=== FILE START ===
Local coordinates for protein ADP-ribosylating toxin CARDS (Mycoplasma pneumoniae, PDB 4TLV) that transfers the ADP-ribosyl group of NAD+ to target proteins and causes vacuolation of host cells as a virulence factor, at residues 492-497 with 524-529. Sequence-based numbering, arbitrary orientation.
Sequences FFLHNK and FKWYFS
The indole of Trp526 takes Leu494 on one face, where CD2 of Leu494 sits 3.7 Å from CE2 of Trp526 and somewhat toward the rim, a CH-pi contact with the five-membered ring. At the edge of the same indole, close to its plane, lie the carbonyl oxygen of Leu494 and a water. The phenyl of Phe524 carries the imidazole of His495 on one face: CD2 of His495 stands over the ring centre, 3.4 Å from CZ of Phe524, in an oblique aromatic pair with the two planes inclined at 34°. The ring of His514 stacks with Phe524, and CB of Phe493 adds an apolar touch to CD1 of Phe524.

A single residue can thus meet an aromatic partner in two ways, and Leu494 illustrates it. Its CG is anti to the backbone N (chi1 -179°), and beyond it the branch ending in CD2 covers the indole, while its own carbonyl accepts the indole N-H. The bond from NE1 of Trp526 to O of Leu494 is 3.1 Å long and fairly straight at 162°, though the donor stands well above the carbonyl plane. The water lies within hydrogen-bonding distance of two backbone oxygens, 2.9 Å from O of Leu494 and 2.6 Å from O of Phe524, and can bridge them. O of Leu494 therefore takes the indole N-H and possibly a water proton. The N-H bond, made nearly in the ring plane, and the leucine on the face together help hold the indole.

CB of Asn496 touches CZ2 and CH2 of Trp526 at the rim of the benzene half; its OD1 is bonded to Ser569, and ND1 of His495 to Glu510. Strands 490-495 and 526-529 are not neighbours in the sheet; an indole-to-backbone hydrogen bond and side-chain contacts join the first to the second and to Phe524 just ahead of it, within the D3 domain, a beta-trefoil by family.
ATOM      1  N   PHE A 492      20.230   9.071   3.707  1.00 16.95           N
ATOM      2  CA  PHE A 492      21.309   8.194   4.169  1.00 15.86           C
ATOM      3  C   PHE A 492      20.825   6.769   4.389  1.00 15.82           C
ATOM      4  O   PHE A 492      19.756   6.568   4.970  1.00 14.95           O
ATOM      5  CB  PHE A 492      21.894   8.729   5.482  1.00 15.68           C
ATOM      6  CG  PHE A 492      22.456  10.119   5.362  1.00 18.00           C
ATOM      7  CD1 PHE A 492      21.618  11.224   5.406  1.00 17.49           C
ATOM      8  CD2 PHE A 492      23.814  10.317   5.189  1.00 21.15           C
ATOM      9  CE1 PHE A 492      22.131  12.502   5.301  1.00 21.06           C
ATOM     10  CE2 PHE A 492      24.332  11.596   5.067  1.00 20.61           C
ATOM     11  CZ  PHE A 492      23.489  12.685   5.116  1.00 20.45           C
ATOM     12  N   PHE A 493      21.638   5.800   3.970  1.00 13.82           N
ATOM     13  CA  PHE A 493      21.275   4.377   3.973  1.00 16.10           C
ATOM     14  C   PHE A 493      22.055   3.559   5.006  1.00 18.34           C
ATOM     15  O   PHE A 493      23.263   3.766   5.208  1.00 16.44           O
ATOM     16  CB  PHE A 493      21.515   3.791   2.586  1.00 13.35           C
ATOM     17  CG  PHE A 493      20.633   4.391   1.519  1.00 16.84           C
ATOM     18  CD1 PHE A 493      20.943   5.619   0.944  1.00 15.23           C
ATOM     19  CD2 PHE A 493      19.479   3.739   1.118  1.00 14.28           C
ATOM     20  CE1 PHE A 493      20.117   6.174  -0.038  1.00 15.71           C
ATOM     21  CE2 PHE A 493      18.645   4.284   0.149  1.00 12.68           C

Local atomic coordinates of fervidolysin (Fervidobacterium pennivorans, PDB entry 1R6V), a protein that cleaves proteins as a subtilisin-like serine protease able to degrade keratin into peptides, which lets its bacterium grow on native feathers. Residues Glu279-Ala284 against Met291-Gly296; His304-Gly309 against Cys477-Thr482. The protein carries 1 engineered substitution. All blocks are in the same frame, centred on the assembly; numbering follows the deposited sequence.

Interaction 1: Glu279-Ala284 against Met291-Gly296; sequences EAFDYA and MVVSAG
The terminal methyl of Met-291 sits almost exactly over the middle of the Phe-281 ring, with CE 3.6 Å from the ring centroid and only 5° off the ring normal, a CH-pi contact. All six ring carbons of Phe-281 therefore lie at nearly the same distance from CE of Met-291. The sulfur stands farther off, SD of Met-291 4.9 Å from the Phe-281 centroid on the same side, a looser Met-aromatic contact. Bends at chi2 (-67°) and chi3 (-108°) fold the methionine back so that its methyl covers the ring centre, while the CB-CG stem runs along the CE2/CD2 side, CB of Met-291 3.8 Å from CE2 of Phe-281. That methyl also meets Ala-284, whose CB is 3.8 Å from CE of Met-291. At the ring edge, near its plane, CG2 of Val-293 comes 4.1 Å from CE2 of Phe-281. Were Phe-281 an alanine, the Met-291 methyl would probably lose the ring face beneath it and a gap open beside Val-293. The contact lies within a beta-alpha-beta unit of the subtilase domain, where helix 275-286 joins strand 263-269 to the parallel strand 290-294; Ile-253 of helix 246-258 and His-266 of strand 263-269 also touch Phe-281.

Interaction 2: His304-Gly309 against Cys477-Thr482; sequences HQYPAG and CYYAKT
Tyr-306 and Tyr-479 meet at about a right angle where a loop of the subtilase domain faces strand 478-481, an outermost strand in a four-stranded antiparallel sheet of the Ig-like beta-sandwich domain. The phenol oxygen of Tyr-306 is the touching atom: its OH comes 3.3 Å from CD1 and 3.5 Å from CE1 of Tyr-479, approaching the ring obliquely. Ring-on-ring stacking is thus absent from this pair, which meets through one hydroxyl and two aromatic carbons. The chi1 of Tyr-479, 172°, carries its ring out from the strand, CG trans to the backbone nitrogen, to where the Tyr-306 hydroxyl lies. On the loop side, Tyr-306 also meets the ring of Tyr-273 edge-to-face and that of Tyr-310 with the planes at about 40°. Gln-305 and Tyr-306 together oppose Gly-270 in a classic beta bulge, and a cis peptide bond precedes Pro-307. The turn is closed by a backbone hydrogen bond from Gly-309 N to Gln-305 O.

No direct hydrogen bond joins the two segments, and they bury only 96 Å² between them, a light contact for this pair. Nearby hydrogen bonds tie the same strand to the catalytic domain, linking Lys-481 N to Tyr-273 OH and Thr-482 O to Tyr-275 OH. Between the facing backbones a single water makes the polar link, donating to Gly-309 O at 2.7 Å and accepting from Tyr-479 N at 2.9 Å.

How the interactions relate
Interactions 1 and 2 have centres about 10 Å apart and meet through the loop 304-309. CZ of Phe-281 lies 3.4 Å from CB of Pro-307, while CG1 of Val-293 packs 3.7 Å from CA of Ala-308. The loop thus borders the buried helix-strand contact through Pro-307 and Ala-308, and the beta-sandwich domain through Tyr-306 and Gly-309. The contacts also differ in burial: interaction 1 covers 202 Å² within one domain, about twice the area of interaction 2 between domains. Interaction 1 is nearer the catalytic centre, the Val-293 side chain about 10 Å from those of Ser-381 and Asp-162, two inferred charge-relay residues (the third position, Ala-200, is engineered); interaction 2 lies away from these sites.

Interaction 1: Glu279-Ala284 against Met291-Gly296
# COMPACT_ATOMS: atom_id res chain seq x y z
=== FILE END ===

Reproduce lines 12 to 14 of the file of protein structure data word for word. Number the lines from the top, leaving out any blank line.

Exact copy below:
ATOM      7  CD1 PHE A 492      21.618  11.224   5.406  1.00 17.49           C
ATOM      8  CD2 PHE A 492      23.814  10.317   5.189  1.00 21.15           C
ATOM      9  CE1 PHE A 492      22.131  12.502   5.301  1.00 21.06           C